But it is equally possible that Shahzad had become too knowledgeable about the operations of Islamist extremists for their comfort. He certainly had amazing connections within these groups.
Last year he wrote a fascinating piece about how the Pakistani Taliban had freed an Iranian diplomat they had kidnapped in exchange for anti-aircraft guns that might help them combat U.S. drone attacks.
More recently, he spoke with Maulvi Nazir, a Taliban leader who is one of the most powerful men in Pakistan's restive tribal territory of South Waziristan and who has long been on Pakistan's most wanted list. It was the first time Nazir had ever spoken with a journalist; and Shahzad dared to ask him about his record of opposing al Qaeda:
"Nazir's expression turned serious and he seemed a little tense, but in a fraction of a second he calmed down and replied with firmness. 'This is wrong that I am anti-al Qaeda. I am part of al Qaeda.'"
Shahzad could turn a wry sentence, too. At the end of the same article, he wrote: "I was on the point of asking for elaboration when Nazir said, "Why don't you join us for lunch," indicating in the most polite but unmistakable manner that the interview was over. "
The last time we exchanged e-mails it was about his forthcoming book: "Inside al Qaeda and the Taliban." I was planning to review it for CNN.com; he was pleased it would get some international exposure and proud of what he'd written. "It gives the detailed account on the real mastermind of Mumbai attack and how the same person changed the dynamics of Afghanistan war theatre," he wrote to me.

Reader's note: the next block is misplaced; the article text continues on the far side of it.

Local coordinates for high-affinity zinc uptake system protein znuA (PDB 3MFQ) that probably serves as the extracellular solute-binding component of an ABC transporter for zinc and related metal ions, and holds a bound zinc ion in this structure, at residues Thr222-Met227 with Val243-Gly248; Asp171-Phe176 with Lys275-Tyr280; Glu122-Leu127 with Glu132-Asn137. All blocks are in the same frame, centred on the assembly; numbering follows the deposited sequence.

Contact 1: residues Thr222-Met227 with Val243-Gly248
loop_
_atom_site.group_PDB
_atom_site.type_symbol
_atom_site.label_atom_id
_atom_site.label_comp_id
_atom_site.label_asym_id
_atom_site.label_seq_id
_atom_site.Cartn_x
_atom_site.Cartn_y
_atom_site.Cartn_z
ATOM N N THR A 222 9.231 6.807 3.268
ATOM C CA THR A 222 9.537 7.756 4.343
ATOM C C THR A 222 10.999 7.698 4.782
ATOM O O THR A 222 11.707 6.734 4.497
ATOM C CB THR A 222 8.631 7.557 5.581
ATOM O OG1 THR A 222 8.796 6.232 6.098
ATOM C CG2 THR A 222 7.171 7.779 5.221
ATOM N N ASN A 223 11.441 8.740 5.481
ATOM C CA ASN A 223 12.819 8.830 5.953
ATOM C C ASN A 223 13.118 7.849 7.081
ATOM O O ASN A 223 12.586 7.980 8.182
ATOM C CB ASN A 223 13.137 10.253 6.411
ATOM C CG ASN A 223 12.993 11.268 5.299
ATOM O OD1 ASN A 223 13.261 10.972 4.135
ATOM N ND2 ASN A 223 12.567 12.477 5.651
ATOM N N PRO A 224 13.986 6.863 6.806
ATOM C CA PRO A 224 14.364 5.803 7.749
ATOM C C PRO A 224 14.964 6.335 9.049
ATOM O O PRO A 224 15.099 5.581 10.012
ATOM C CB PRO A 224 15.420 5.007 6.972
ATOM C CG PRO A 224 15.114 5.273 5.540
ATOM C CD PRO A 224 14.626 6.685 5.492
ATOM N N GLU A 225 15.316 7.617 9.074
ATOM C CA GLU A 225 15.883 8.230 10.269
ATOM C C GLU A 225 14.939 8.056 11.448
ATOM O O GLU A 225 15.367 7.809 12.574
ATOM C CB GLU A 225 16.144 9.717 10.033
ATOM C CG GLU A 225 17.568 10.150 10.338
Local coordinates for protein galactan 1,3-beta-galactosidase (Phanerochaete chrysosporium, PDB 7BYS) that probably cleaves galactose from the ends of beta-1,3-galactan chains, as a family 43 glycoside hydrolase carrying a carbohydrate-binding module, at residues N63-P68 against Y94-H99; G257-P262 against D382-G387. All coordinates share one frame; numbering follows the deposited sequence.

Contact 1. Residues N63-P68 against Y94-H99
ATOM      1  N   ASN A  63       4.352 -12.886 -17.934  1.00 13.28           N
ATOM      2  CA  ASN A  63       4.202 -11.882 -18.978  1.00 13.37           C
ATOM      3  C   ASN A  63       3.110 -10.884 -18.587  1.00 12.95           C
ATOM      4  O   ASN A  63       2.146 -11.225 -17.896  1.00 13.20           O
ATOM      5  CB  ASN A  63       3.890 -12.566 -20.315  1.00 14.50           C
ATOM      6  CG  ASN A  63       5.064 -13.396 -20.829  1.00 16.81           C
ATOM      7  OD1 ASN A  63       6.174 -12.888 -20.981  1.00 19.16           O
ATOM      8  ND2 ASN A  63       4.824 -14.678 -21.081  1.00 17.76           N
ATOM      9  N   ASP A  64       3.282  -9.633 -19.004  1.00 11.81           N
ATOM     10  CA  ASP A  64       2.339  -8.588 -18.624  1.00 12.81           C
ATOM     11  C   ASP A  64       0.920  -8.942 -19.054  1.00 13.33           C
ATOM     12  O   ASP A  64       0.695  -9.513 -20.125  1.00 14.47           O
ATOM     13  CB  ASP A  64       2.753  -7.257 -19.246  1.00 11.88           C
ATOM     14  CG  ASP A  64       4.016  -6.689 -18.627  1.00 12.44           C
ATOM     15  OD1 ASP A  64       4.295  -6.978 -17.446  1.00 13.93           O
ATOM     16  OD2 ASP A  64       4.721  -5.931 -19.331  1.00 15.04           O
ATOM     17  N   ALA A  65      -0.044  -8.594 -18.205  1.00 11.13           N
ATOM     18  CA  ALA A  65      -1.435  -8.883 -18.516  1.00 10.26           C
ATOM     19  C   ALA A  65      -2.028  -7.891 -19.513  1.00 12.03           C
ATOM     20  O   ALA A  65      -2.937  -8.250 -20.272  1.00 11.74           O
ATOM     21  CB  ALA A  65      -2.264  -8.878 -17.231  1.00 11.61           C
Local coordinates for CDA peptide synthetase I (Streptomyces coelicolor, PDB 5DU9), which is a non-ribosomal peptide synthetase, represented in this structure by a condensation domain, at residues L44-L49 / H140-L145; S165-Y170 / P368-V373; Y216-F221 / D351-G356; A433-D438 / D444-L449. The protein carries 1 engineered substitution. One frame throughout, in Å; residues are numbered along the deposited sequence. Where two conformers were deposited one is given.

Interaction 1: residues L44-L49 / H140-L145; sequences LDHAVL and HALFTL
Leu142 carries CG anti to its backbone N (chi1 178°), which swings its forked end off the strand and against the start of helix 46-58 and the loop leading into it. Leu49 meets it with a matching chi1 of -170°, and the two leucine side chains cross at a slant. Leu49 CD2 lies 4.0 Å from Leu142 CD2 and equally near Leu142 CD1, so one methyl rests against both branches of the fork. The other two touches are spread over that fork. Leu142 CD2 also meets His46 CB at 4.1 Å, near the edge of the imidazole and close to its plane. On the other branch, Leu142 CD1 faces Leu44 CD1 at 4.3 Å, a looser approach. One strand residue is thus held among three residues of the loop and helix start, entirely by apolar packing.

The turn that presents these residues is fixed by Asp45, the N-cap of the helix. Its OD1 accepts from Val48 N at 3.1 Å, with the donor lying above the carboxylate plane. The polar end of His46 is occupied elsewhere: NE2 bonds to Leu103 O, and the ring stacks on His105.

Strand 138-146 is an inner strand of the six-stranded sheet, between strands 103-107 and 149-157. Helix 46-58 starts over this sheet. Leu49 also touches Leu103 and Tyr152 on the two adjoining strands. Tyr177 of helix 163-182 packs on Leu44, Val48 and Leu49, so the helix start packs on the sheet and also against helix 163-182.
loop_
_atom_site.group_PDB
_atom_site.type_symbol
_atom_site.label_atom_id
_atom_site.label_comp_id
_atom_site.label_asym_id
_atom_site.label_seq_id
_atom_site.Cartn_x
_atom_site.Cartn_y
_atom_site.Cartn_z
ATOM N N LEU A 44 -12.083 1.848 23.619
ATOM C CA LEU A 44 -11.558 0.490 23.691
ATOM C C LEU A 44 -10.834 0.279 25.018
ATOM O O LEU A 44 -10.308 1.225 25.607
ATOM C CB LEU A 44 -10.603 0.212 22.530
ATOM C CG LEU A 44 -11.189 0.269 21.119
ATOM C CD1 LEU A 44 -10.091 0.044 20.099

Shahzad was referring to Ilyas Kashmiri, one of the most feared terrorists in the world. His 313 Brigade is by many accounts closely linked to al Qaeda. In October 2009, Shahzad also became the first and only journalist to interview Kashmiri -- traveling for two days into a remote border area. At one point he was confined to a room and told: "The area is full of Taliban, but also of informers whose information on the presence of strangers in a house could lead to a drone attack."
When he finally was introduced to Kashmiri, his first question was a zinger: "So, you have survived a third drone strike ... why is the CIA sniffing around you so much?"
Fellow journalist Mazheer Abbas knew Shahzad for twenty years, and was always worried about his safety. They first met when Shahzad joined the Karachi-based newspaper The Star. "He started as a junior reporter," Abbas told CNN's Kiran Khalid. "Immediately he started coming out with stories on ethnic conflicts, sectarianism."
"I noticed that he started moving around with people who had close contacts with militants and the intelligence agencies. I told him to be very careful because you could be used by somebody."
"He was courageous but not very careful while reporting," Abbas said -- saying Shahzad had a tendency to talk openly about his contacts. "The level of distrust was very much there among intelligence agencies as well as militant groups. He would move forward and come out with the courageous stories despite the dangers."
And Abbas says Shahzad knew his stuff. "There are not many journalists who have so much command on militant groups the way he did," he said.
Shahzad's kidnapping, in the Pakistani capital's most protected area, has shocked Pakistani journalists. His friend Zafar Sheikh said: "A person has to think a hundred times before saying anything, before writing anything, before making a report. Before performing our journalistic duties, we think a hundred times about who will be angered by it, who will be so incensed that he will want to kill you."
Shahzad never let such thoughts stop him reporting.
He leaves a wife and three children.
CNN's Kiran Khalid contributed to this report